His song, “Junker’s Blues”, was later reworked by Fats Domino into his first hit, “The Fat Man”.

Recommended Track: Junker’s Blues

2 – Otis Spann

As one of the leading members of the Chicago blues movement in the post-war era, Spann began his career as a solo act, as well as occasionally playing with fellow bluesman Morris Pejoe.

Working regularly at the Tic Toc Lounge in Chicago, his unique and easily recognisable piano style quickly became his signature, and it wasn’t long before Spann joined Muddy Waters’ band as a piano player in 1952.

Spann has been known to have performed on some of Waters’ most famous tracks, including “Hoochie Coochie Man” and “Got My Mojo Working”.

During his time with Waters, Spann also recorded as a solo artist and session player for Waters’ contemporaries, including Howlin’ Wolf. Spann left Waters’ band in 1968.

Although Otis Spann recorded on sessions for iconic blues record label Chess, they left his 1956 and 1963 sessions unreleased and seemingly failed to acknowledge Spann’s vocal capabilities.

In fact, Spann’s work for Chess is fairly limited and most recognised for the 1954 single “It Must Have Been the Devil”, which also featured B.B. King on guitar.

Due to Chess’s lack of interest in Spann as a solo artist, Spann joined with the record label Candid to create the 1960 album “Otis Spann Is The Blues”.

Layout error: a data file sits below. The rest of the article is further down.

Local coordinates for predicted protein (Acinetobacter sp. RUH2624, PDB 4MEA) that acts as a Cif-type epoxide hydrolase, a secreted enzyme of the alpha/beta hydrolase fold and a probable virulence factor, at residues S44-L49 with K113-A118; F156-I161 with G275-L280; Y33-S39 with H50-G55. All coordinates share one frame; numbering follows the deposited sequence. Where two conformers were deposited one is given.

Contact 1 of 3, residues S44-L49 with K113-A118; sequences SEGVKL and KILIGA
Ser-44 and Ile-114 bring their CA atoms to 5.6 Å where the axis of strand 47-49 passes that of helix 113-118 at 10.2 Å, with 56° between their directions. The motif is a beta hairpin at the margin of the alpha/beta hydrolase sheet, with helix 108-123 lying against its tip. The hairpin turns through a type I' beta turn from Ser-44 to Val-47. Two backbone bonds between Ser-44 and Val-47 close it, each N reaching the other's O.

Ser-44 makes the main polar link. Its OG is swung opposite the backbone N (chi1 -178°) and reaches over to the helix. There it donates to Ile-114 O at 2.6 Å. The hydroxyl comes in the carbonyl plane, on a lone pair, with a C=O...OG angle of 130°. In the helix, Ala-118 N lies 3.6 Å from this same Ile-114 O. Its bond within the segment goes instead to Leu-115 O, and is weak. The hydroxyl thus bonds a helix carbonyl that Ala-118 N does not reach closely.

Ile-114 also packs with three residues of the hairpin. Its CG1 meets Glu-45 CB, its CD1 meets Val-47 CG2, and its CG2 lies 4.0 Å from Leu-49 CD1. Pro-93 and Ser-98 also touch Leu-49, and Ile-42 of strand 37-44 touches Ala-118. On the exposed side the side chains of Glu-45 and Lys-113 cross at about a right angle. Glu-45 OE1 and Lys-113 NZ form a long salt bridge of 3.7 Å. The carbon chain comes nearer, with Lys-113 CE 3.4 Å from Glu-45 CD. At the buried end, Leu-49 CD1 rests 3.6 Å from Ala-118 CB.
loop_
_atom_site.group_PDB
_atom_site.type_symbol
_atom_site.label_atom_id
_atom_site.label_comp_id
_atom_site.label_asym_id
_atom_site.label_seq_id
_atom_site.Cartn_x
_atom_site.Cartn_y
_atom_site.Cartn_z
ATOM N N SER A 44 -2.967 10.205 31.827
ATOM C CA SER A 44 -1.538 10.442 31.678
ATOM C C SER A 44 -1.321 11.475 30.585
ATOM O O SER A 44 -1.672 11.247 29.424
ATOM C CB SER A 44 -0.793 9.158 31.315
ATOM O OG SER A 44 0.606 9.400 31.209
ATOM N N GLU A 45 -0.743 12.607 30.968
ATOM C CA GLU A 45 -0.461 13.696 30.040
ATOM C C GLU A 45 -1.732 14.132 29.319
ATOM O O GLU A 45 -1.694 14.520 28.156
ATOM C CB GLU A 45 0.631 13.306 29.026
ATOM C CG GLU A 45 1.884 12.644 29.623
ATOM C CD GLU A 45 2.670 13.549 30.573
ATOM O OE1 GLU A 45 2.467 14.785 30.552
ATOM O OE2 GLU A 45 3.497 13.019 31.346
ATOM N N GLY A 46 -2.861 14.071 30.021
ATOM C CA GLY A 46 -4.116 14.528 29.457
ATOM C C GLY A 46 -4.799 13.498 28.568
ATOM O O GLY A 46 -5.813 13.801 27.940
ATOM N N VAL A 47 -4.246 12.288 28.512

Recommended Track: Take A Little Walk With Me

1 – Fats Domino

Known for his artistry both as a vocalist and a singer, Fats Domino was one of, if not the most, important pioneers of rock and roll music.

In fact, a lot of this can be accredited to the influence that the blues had on Fats, in particular the “jump blues” and “boogie-woogie” styles, as well as 1940s R&B music.

In fact, in 1957, Domino said himself that “What they call rock ‘n’ roll now is rhythm and blues”, and that he’d “been playing it for 15 years in New Orleans”.

Domino had success from the very start with “The Fat Man” released under Imperial Records in 1949 and remained popular for much of his career.

With eleven Top 10 hits in the US pop charts, five of his records sold more than a million copies by 1955.

Fats Domino’s impact on both rock and roll and popular music was monumental, being a massive influence on Paul McCartney and John Lennon, as well as Elvis Presley – who dubbed Fats Domino “the real King of rock and roll”.

Recommended Track: The Fat Man

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Thanks for reading!

Looking for more? Iconic Hollywood actor Clint Eastwood – who is known as a massive fan of jazz and blues – produced a documentary called Piano Blues (2003) where he interviewed and showed footage of several of the blues piano players included int his guide. Highly recommended.

Aside from that, you can find our round ups of famous blues guitar players, iconic singers and the most legendary blues musicians of all time here.

Harry Sprinks
Harry Sprinks

Harry Sprinks is a gigging musician and writer from the Isle of Wight (UK) who recently graduated with a first-class degree in Commercial Music. He has been playing guitar and singing in various projects for the last five years, taking inspiration mainly from rock and blues greats including BB King, Marc Ribot and Mark Knopfler.